BIOL240 Study Guide - Final Guide: Purple Sulfur Bacteria, Purple Bacteria, Green Sulfur Bacteria

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5 Aug 2016
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Topic 6: Culture and Control
Metabolism
Catabolism: breaking down molecules – release of energy
Anabolism: building up molecules – consumption of energy
oExample from class: he burned a leaf showing how microorganisms will take these
electrons for their own functions such as powering their flagella
Macronutrients: are require by ALL cells to build macromolecules
oC H O N P S
Micronutrients: required by some cells
oMost important is iron because it can fall under the macronutrient category
All life needs energy and carbon to make ATP
Energy source: for oxidation to provide electrons for ETC. Two types:
oLight – photosynthetic
oChemical – organic (Glucose) or inorganic (H2, NH3, S, NO2)
Early microorganisms used litho (inorganic), meaning rock
Carbon source: for cell maintenance and division. Two types:
oFixed organic (C-C bonds) heterotroph – eats others as a source of nutrients
oGaseous inorganic (CO2): autotroph – self feeder
[Energy source] [carbon source] [‘troph’]
Photo hetero
Chemoorgano + auto + troph
Chemolitho
Humans: chemoorganoheterotroph
Escherichia coli: chemoorganoheterotroph
Cyanobacteria: photoautotroph
Chemolithotrops: energy from oxidation of inorganic compounds
ofound only in prokaryotes – archaea and bacteria
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phototrophs: may be oxygenic or anoxygenic – rip open water and oxygen comes out
(electrons)
autotrophs: all autotrophs are primary producers – get their source from CO2
heterotrophs: use organic molecules produced by autotrophs
nitrogen is almost as important as carbon; microbes must be able to change nitrogen into a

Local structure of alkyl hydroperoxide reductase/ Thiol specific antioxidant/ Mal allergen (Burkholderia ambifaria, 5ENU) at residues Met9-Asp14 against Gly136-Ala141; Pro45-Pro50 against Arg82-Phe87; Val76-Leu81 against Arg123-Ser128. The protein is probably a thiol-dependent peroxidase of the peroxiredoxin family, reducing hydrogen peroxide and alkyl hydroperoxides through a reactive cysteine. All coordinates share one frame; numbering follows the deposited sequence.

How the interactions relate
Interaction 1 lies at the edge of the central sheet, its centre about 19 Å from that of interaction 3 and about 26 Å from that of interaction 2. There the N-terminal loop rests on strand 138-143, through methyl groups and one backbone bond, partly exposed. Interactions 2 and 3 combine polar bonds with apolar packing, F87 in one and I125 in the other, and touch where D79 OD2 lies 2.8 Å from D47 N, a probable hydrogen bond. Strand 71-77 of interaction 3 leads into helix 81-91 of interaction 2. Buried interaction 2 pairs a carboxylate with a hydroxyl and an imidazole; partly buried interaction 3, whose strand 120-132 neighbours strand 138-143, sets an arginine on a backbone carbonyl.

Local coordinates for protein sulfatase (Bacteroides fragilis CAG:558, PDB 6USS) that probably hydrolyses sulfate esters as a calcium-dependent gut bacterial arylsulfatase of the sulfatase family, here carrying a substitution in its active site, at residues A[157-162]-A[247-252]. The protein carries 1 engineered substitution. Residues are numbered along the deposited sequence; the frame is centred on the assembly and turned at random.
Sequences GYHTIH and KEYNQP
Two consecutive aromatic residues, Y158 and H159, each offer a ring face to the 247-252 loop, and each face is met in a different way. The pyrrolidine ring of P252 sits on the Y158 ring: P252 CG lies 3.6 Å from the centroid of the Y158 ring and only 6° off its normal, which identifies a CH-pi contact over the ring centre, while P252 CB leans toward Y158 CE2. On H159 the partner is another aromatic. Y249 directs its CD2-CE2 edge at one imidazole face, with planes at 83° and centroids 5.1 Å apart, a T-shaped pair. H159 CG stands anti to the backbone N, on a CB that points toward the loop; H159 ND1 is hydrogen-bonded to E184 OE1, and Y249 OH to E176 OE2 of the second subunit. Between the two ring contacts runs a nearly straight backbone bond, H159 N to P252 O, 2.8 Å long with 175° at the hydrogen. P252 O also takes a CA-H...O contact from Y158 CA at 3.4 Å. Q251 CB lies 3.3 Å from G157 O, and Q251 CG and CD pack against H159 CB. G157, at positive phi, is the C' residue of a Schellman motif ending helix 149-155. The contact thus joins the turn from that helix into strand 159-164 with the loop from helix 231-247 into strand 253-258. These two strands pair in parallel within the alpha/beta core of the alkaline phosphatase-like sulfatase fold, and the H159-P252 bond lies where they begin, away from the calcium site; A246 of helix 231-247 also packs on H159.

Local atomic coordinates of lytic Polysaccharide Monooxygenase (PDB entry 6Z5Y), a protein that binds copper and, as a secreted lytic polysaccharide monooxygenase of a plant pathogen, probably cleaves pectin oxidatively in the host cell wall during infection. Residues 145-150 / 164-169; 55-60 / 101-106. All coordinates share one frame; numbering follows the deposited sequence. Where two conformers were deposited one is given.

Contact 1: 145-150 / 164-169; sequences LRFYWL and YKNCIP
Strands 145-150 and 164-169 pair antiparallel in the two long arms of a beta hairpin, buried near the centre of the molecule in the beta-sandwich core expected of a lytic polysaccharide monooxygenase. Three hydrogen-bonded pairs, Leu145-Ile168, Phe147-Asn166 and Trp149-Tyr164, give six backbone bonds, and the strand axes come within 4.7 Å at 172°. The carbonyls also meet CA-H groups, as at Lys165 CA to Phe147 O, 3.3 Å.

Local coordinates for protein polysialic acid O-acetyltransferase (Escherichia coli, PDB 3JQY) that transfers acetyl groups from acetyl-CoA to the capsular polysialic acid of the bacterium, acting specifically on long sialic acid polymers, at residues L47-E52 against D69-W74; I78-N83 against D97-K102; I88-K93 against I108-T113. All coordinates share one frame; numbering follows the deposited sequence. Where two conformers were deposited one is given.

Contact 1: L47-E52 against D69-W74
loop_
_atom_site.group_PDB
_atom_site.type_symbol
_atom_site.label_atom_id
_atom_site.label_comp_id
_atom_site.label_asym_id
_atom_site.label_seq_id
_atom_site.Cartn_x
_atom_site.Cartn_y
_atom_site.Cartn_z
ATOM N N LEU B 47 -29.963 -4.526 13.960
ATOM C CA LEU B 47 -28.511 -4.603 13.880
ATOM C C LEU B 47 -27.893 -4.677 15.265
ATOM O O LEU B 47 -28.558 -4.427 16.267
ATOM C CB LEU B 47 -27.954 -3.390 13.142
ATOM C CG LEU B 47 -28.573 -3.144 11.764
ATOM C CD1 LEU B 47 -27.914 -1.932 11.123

useable form to make many macromolecules such as amino acids and nucleic acids
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Nutrient concentration: doesn’t matter what you provide the organisms with, they will
always run out of some sort of macromolecule that they need
Conditions
Obligate aerobes: require oxygen – oxygen acceptor at the end of the ETC
Microaerophiles: require oxygen in small amounts
Aerotolerant anaerobes: don’t use oxygen and aren’t harmed by the presence of it
Obligate anaerobes: cannot grow when oxygen is present
Facultative anaerobes: are able to grow without oxygen, but grow better when it’s
present
oExample: e. coli
the effect of oxygen on a cell depends on its available defenses
owhen organisms grow aerobically, reactive oxygen species are being created in
the process and are oxidizing agents meaning they will rip electrons off of nucleic acids,
lipids, and proteins
 this is exactly why some organisms die in the presence of oxygen
oorganisms that can deal with the presence of oxygen do one of a few things:
make catalase, peroxidase, and superoxide dismutase
ohydrogen peroxide (an oxidizing agent) oxidizes peroxides and acts as a shield to
protect the nucleic acids, lipids, and proteins
osuperoxide dismutase: good for eliminating superoxide anions
osome organisms antioxidants (glutathione) that go around and get oxidized
rather than the nucleic acids, lipids and proteins
Escherichia coli is fine in the presence of oxygen because during a catalase test hydrogen
peroxide is added and if bubbles formed it means ecoli produces catalase it as a shield against
oxygen
oa negative test would be hydrogen peroxide by itself – no bubbles formed
effects of pH: affects the macromolecule and transmembrane electrochemical gradient
oregardless of each microbes optimal pH range, intracellular pH stays neutral
ointernal pH found as low as 4.6 or as high as 9.5  but only in pH extremes
pH is the number one factor of which organism live where
oacidophile: low pH, acid loving
oneutrophile: moderate pH, around 7,  e. coli
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